Figure 3. Proportion of Federal Prosecutions Involving Corporate Defendants, FY 2004 - 2014
Table 3. Referrals of Corporations to Federal Prosecutors
Fiscal Year Number
2004 2,116
2005 2,186
2006 2,126
2007 1,979
2008 1,886
2009 1,892
2010 1,905
2011 1,961
2012 2,195
2013 2,252
2014 2,171
Percent Change, FY 2004 to 2014 2.6%
*Source: Justice Department case-by-case records; corporations include businesses and organizations.

Turning to a second but related question: does this tiny number perhaps reflect the high integrity of the business community? Unfortunately no one can answer this question because government and university statisticians have never been able to devise a reliable way to measure the extent of white collar crime and whether it is going up or down.

One thing that can be measured is the number of referrals of corporations to federal prosecutors. As shown in Table 3 and Figure 4 these numbers dwarf the number of actual prosecutions. During FY 2004 there were 6.3 times more referrals for corporate crime than prosecutions. But by FY 2014 the difference between the two measures had grown and there were 9.2 times more referrals than prosecutions.

Figure 4. Referrals of Corporations to Federal Prosecutors, FY 2004 - 2014
Source: U.S. Department of Justice; corporations include businesses and organizations.

Meanwhile, the number of such referrals has not been declining. Indeed, there has been remarkable stability in the number of times each year federal investigators referred corporations for prosecution. Such referrals actually increased 2.6 percent from FY 2004 to FY 2014.

Another thing that can be measured is the number of functioning corporations that might be tempted to break the law and whether their total is increasing or declining. According to the latest data compiled by the IRS for the tax years 2002 to 2012, the number of corporations (including partnerships and sole proprietorships and LLCs) was substantially higher in 2012 than it was in 2002, up by about one quarter or 24 percent.

Table 4. Change in Number of Businesses, by Form of Business
Type of Business Tax Year Percent Change
2002 2012
Total 26,434,293 32,783,232 24.0%
Corporations 5,266,607 5,840,821 10.9%
C-Corp 2,100,074 1,617,739 -23.0%
1120-RIC/REIT 12,156 17,630 45.0%
S-Corp 3,154,377 4,205,452 33.3%
Partnerships 2,242,169 3,388,561 51.1%
General 841,299 583,007 -30.7%
Limited 454,741 406,716 -10.6%
LLC 946,130 2,211,353 133.7%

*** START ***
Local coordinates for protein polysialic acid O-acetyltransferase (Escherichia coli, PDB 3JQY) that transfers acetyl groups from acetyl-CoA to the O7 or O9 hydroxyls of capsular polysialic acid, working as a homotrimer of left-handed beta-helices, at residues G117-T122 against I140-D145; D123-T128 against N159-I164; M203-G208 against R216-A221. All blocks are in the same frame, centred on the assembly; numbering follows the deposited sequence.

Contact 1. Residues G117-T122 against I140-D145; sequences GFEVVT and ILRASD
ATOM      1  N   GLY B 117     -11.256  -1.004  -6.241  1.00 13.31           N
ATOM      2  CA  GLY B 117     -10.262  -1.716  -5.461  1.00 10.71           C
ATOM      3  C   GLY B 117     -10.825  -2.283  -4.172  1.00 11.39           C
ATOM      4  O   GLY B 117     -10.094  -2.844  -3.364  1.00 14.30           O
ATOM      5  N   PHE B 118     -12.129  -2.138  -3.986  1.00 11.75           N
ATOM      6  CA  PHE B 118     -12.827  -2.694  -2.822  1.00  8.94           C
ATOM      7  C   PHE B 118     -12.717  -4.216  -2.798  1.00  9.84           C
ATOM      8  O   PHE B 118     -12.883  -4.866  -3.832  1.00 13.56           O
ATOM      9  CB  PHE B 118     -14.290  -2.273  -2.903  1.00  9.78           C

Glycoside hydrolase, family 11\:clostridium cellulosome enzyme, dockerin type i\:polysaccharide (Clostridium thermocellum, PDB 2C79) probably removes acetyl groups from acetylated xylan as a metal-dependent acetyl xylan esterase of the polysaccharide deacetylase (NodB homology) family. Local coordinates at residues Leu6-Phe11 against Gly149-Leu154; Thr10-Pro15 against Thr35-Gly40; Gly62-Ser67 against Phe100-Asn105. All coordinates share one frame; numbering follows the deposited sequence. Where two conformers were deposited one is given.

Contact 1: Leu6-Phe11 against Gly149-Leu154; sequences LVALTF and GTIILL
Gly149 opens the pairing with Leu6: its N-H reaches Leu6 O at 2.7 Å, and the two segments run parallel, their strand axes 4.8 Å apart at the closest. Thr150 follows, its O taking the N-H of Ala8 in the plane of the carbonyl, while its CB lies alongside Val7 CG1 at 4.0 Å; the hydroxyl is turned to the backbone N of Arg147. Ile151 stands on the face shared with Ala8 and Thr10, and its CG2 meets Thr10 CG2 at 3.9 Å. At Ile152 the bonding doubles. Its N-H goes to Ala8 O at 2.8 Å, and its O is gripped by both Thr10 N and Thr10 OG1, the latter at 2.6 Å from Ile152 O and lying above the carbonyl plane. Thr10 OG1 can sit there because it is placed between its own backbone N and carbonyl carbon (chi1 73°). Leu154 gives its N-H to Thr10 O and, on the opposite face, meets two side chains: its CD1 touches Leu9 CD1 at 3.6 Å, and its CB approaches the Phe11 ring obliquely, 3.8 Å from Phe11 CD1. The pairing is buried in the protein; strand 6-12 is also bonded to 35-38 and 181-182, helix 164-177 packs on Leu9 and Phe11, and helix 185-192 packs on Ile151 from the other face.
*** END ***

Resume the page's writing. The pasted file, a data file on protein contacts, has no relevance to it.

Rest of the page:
Sole Proprietorships (nonfarm) 18,925,517 23,553,850 24.5%
*Internal Revenue Service Statistics of Income, Table 1 - Number of Returns by Form of Business.

Why Are Corporate Prosecutions So Rare and What Explains Their Decline?

In a very large and complex organization like the Justice Department there frequently are multiple explanations for the real differences that often exist between official statements and official performance. This is particularly true when it comes to the Justice Department's current policies concerning the filing of criminal charges against large corporations. A key event feeding the Department's long-term concern on this subject was the collapse of the giant accounting firm Arthur B. Anderson after it was charged with obstruction of justice in March of 2002.

Yet it wasn't until 2008 that the department replaced a previous and heavily criticized policy with a detailed 21-page statement, the "Principles of Federal Prosecution of Business Organizations." The document, written by Mark Filip who was the Deputy Attorney General at the time, begins with a sweeping claim that "the prosecution of corporate crime is a high priority for the Department of Justice." The Filip policy was sent to all United States Attorneys and DOJ department component heads under cover of an August 28, 2008 memorandum.

But this broad mandate about how federal prosecutors should investigate, charge and prosecute corporate crimes is considerably modified when it comes to specifics. The document advises prosecutors to consider the "corporate context" when filing a case against a corporation and to "take into account the possible substantial consequences to a corporation's employees,investors, pensioners and customers" many of whom may have played no role in the criminal conduct, have been unaware of it or have been unable to prevent it." In addition, Filip said, the prosecutors should take into consideration "the non-penal sanctions that may come with a criminal charge" such as a potential suspension or disbarment from bidding on lucrative government contracts.

"Ultimately," the guidelines say, "the appropriateness of a criminal charge against a large corporation must be evaluated in a pragmatic way that produces a fair outcome."

It is highly likely that the 2008 policy directive was central to the mid-September 2015 decision of the Justice Department not to bring immediate criminal charges against General Motors (GM), whose flawed and long hidden ignition system problem had over a decade played a role in the death of at least 124 individuals.

Instead, GM was required to pay a $900 million penalty. And the two parties worked out what is called a Deferred Prosecution Agreement (DPA). Under this agreement, the possible charges of wire fraud and scheming to conceal information from federal regulators would be put off for three years providing that the corporation took a number of substantial administrative reform steps. One was the hiring and paying of an independent monitor to assist in the creation of a compliance program to review the effectiveness of GM's internal control measures.